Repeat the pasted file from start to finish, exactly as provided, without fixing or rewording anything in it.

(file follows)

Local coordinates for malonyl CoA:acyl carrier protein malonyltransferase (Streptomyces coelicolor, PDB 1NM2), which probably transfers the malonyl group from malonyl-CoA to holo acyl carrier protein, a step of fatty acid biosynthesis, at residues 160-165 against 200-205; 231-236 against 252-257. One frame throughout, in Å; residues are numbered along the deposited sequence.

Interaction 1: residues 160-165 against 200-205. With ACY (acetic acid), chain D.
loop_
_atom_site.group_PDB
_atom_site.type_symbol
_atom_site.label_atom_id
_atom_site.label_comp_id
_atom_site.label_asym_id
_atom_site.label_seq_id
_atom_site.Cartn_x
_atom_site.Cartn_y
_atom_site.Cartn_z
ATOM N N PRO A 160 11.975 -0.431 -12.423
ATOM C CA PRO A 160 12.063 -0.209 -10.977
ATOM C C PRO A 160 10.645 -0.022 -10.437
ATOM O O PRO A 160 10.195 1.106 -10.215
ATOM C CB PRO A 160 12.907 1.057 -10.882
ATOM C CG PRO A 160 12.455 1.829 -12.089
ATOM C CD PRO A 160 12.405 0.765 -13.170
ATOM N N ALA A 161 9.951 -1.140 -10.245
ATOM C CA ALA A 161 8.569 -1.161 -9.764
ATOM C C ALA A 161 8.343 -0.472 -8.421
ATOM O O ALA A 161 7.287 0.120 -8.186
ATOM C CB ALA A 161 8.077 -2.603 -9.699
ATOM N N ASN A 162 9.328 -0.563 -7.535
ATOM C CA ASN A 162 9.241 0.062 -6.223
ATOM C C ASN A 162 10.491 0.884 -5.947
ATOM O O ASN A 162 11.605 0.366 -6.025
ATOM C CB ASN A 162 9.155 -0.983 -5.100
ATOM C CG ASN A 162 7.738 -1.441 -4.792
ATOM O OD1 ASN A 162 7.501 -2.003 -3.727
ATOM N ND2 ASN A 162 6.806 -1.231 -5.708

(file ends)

Local coordinates for malonyl CoA:acyl carrier protein malonyltransferase (Streptomyces coelicolor, PDB 1NM2), which probably transfers the malonyl group from malonyl-CoA to holo acyl carrier protein, a step of fatty acid biosynthesis, at residues 160-165 against 200-205; 231-236 against 252-257. One frame throughout, in Å; residues are numbered along the deposited sequence.

Interaction 1: residues 160-165 against 200-205. With ACY (acetic acid), chain D.
loop_
_atom_site.group_PDB
_atom_site.type_symbol
_atom_site.label_atom_id
_atom_site.label_comp_id
_atom_site.label_asym_id
_atom_site.label_seq_id
_atom_site.Cartn_x
_atom_site.Cartn_y
_atom_site.Cartn_z
ATOM N N PRO A 160 11.975 -0.431 -12.423
ATOM C CA PRO A 160 12.063 -0.209 -10.977
ATOM C C PRO A 160 10.645 -0.022 -10.437
ATOM O O PRO A 160 10.195 1.106 -10.215
ATOM C CB PRO A 160 12.907 1.057 -10.882
ATOM C CG PRO A 160 12.455 1.829 -12.089
ATOM C CD PRO A 160 12.405 0.765 -13.170
ATOM N N ALA A 161 9.951 -1.140 -10.245
ATOM C CA ALA A 161 8.569 -1.161 -9.764
ATOM C C ALA A 161 8.343 -0.472 -8.421
ATOM O O ALA A 161 7.287 0.120 -8.186
ATOM C CB ALA A 161 8.077 -2.603 -9.699
ATOM N N ASN A 162 9.328 -0.563 -7.535
ATOM C CA ASN A 162 9.241 0.062 -6.223
ATOM C C ASN A 162 10.491 0.884 -5.947
ATOM O O ASN A 162 11.605 0.366 -6.025
ATOM C CB ASN A 162 9.155 -0.983 -5.100
ATOM C CG ASN A 162 7.738 -1.441 -4.792
ATOM O OD1 ASN A 162 7.501 -2.003 -3.727
ATOM N ND2 ASN A 162 6.806 -1.231 -5.708